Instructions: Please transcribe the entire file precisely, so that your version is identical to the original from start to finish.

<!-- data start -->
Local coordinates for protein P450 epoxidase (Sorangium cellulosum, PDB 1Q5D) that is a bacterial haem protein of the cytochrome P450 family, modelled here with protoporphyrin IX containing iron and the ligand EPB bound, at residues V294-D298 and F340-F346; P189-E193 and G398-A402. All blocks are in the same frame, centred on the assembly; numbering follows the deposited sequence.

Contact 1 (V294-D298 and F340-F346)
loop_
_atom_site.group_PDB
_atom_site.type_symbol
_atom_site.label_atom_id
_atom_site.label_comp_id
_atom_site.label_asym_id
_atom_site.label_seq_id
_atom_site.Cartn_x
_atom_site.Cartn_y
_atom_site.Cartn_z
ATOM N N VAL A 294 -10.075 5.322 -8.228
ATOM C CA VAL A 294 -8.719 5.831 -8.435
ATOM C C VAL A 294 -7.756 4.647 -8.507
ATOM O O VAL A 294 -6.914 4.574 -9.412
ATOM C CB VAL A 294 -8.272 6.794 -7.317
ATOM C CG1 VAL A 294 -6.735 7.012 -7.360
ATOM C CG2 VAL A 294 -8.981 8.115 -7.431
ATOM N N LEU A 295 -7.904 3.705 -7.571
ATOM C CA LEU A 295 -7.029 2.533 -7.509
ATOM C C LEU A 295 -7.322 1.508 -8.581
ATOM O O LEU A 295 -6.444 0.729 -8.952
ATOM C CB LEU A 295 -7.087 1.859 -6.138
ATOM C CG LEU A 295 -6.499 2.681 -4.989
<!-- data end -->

Local coordinates for protein P450 epoxidase (Sorangium cellulosum, PDB 1Q5D) that is a bacterial haem protein of the cytochrome P450 family, modelled here with protoporphyrin IX containing iron and the ligand EPB bound, at residues V294-D298 and F340-F346; P189-E193 and G398-A402. All blocks are in the same frame, centred on the assembly; numbering follows the deposited sequence.

Contact 1 (V294-D298 and F340-F346)
loop_
_atom_site.group_PDB
_atom_site.type_symbol
_atom_site.label_atom_id
_atom_site.label_comp_id
_atom_site.label_asym_id
_atom_site.label_seq_id
_atom_site.Cartn_x
_atom_site.Cartn_y
_atom_site.Cartn_z
ATOM N N VAL A 294 -10.075 5.322 -8.228
ATOM C CA VAL A 294 -8.719 5.831 -8.435
ATOM C C VAL A 294 -7.756 4.647 -8.507
ATOM O O VAL A 294 -6.914 4.574 -9.412
ATOM C CB VAL A 294 -8.272 6.794 -7.317
ATOM C CG1 VAL A 294 -6.735 7.012 -7.360
ATOM C CG2 VAL A 294 -8.981 8.115 -7.431
ATOM N N LEU A 295 -7.904 3.705 -7.571
ATOM C CA LEU A 295 -7.029 2.533 -7.509
ATOM C C LEU A 295 -7.322 1.508 -8.581
ATOM O O LEU A 295 -6.444 0.729 -8.952
ATOM C CB LEU A 295 -7.087 1.859 -6.138
ATOM C CG LEU A 295 -6.499 2.681 -4.989